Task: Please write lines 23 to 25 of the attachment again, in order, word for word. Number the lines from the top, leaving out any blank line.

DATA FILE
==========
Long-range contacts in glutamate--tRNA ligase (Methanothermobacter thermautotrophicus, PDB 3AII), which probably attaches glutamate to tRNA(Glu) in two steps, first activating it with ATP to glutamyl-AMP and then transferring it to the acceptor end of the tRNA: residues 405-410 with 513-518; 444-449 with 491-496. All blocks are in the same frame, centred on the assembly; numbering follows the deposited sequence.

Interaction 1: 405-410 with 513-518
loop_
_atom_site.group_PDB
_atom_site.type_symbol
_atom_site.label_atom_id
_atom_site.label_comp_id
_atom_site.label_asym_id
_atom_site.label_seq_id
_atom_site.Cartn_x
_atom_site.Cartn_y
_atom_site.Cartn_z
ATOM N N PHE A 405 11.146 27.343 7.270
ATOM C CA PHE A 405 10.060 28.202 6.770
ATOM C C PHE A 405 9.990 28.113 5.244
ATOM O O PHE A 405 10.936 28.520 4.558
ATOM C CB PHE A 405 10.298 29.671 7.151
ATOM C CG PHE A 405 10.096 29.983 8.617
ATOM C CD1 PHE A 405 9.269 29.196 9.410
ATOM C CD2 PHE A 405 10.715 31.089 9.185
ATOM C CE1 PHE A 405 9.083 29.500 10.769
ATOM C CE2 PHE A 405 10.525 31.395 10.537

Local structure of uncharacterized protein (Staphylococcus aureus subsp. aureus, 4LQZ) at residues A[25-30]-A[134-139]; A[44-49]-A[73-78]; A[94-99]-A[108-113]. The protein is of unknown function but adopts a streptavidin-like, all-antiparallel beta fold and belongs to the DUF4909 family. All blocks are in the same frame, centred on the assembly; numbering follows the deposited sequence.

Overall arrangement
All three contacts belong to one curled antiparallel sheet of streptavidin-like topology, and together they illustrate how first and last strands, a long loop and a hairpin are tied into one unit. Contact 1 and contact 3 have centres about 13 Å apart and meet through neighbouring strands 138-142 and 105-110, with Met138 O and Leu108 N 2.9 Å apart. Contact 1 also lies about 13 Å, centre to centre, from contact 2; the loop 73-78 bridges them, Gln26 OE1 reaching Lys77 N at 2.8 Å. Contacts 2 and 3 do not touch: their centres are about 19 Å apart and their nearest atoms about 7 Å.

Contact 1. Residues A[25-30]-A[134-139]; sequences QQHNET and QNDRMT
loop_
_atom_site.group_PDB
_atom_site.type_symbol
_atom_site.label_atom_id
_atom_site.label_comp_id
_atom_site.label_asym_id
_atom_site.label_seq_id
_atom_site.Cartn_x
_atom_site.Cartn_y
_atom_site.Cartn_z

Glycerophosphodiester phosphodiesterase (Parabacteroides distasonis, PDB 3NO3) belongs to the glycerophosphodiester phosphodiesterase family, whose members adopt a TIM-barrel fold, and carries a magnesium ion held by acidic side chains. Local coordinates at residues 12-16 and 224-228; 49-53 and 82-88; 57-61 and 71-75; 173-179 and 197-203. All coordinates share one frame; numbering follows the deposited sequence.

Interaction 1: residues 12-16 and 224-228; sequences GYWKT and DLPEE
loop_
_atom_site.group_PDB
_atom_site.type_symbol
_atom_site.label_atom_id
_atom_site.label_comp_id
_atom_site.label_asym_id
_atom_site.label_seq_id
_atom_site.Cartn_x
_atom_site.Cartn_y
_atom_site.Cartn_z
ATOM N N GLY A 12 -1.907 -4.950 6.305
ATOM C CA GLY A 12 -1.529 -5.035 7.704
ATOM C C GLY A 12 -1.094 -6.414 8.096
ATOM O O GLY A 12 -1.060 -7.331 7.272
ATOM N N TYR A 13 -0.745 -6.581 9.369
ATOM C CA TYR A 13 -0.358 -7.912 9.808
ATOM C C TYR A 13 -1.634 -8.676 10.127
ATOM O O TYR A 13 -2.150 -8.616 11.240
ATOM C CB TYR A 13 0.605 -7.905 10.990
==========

Local structure of uncharacterized protein (Staphylococcus aureus subsp. aureus, 4LQZ) at residues A[25-30]-A[134-139]; A[44-49]-A[73-78]; A[94-99]-A[108-113]. The protein is of unknown function but adopts a streptavidin-like, all-antiparallel beta fold and belongs to the DUF4909 family. All blocks are in the same frame, centred on the assembly; numbering follows the deposited sequence.

Overall arrangement
All three contacts belong to one curled antiparallel sheet of streptavidin-like topology, and together they illustrate how first and last strands, a long loop and a hairpin are tied into one unit. Contact 1 and contact 3 have centres about 13 Å apart and meet through neighbouring strands 138-142 and 105-110, with Met138 O and Leu108 N 2.9 Å apart. Contact 1 also lies about 13 Å, centre to centre, from contact 2; the loop 73-78 bridges them, Gln26 OE1 reaching Lys77 N at 2.8 Å. Contacts 2 and 3 do not touch: their centres are about 19 Å apart and their nearest atoms about 7 Å.